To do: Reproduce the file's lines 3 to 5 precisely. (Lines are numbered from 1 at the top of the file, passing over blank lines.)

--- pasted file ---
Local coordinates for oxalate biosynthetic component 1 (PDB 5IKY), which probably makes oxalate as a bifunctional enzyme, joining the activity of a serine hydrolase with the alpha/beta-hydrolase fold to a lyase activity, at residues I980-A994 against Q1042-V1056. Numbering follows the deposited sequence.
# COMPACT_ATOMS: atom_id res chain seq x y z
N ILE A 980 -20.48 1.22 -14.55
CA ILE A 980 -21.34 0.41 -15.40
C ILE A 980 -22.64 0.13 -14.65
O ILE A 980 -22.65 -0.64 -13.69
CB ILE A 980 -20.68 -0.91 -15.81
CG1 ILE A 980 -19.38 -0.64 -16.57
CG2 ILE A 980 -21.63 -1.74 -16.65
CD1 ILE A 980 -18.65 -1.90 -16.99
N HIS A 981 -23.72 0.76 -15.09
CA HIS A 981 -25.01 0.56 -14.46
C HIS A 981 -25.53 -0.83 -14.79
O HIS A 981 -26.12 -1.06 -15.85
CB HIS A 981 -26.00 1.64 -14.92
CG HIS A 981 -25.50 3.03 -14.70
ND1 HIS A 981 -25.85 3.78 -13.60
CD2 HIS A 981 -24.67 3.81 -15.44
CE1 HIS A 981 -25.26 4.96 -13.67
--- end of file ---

N ILE A 980 -20.48 1.22 -14.55
CA ILE A 980 -21.34 0.41 -15.40
C ILE A 980 -22.64 0.13 -14.65